For visual learners, you’ll want to choose a curriculum that will capture their attention with colors, patterns, and even interesting fonts.

When homeschooling, here are some things to consider:

  • Choose lesson plans and workbooks that make use of images, patterns, and color
  • Choose lesson plans and books that make use of diagrams and charts
  • Use maps and the globe even in subjects like history so that your student can better picture where the events are taking place
  • Draw things on a whiteboard or chalkboard to better illustrate a point
  • Make use of charts, diagrams, and flowcharts on the board to help your student better understand complex concepts
  • Use as many visual aids as you can find!


Auditory learners, also known as aural or verbal learners, respond best to sound and music, talking and listening.

Students with an auditory learning style prefer:

  • Music
  • Learning through talking and discussion
  • Humming, singing, or talking to themselves while doing schoolwork
  • Learning through rhymes or sing-alongs

How to Homeschool Accordingly

For auditory learners, you’ll want to think of ways to impart information to your students that take advantage of speaking out loud, music, or rhymes.

When homeschooling, here are some things you can do:

  • Use music and sing-alongs to help children learn facts
  • Use rhymes to help them remember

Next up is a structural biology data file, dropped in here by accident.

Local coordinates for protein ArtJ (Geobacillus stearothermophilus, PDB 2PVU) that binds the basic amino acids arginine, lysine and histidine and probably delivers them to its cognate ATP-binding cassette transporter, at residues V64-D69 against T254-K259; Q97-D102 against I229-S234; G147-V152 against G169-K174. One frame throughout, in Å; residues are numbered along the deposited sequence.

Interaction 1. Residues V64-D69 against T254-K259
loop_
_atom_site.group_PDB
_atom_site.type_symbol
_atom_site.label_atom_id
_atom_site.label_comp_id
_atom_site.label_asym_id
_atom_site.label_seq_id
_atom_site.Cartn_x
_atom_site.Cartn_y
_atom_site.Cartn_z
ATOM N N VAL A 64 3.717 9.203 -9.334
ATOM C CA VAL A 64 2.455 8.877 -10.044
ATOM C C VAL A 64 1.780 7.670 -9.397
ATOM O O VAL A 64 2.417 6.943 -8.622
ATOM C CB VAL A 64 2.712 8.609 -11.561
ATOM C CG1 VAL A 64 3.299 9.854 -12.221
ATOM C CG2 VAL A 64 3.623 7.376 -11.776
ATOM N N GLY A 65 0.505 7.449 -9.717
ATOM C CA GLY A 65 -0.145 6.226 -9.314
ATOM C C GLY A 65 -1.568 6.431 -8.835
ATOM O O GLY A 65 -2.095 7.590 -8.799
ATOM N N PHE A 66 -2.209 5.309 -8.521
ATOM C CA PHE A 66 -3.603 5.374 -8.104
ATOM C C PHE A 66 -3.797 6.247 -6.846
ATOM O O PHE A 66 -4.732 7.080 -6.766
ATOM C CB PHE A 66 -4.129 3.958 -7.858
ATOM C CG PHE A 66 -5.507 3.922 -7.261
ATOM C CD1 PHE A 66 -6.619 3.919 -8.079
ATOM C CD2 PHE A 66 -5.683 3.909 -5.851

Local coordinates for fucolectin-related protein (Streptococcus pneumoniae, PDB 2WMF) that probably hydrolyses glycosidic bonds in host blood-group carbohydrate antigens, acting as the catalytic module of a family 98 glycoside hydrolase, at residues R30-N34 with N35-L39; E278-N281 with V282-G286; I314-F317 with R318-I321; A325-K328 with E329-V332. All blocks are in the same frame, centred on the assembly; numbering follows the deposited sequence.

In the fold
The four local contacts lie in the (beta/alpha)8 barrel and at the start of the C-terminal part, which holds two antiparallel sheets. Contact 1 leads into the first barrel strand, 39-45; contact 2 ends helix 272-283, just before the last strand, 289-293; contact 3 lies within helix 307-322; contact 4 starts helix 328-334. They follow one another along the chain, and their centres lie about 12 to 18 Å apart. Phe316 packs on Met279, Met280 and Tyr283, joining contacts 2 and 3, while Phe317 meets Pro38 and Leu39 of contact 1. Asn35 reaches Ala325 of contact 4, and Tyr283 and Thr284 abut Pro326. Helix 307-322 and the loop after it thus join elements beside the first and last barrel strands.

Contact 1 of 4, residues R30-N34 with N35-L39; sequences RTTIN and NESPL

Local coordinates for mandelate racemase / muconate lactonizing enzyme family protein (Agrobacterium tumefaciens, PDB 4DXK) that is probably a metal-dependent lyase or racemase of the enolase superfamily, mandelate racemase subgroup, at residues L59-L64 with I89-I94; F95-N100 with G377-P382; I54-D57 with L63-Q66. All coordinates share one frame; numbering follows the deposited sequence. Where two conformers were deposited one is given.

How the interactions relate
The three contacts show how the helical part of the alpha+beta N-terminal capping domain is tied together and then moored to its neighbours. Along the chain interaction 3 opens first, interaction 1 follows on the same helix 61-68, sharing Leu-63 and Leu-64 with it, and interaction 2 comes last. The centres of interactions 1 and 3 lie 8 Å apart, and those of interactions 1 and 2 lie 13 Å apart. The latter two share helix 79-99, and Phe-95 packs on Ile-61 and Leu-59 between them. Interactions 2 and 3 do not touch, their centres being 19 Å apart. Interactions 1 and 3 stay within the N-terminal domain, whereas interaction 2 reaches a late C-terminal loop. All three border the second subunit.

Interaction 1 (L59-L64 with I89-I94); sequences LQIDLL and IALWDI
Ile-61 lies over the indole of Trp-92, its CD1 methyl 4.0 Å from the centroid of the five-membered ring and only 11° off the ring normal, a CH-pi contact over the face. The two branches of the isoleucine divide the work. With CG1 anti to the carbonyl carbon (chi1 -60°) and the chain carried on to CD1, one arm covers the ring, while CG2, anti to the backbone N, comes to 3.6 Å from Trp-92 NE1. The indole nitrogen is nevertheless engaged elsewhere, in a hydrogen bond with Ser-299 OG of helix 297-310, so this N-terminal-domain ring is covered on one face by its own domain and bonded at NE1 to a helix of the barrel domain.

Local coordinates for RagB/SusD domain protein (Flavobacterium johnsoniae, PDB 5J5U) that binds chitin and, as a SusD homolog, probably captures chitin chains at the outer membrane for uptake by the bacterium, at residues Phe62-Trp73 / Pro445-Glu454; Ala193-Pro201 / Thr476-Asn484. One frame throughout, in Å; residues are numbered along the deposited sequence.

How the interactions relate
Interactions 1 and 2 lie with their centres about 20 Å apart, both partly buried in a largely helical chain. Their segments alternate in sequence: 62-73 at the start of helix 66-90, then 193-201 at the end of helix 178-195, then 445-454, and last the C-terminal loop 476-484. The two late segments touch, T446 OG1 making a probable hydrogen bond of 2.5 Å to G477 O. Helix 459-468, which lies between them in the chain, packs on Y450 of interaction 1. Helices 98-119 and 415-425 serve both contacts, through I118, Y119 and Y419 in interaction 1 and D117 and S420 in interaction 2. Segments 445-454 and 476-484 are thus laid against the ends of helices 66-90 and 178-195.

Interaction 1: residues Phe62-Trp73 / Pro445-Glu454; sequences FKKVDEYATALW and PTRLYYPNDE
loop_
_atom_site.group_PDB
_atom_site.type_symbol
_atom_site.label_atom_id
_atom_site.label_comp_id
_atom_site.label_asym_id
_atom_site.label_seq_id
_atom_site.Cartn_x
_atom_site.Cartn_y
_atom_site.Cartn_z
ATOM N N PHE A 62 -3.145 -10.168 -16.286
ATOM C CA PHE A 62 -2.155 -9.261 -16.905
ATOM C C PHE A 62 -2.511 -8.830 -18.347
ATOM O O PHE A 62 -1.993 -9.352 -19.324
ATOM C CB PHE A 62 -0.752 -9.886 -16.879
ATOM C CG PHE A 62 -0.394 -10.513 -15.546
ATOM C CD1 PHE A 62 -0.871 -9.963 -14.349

• Give verbal instructions
  • Talk through concepts your child is struggling with
  • Have verbal Q&A sessions with your child for different subjects
  • Use audiobooks to help with reading comprehension, or read aloud
  • Spell and define words out loud


These are children who learn and retain information best by reading and writing.

Students who are reading/writing learners prefer:

  • To write and read as much as they can get their hands on
  • To use lists and to order things into categories
  • To take notes
  • To write stories
  • To write down instructions

How to Homeschool Accordingly

This is one of the best learning styles as so many subjects are reading and writing intensive. You can further help your students by allowing them to write down instructions.

Here are some other things to consider:

  • Encourage them to write out study notes by hand
  • Make flashcards to help the studying process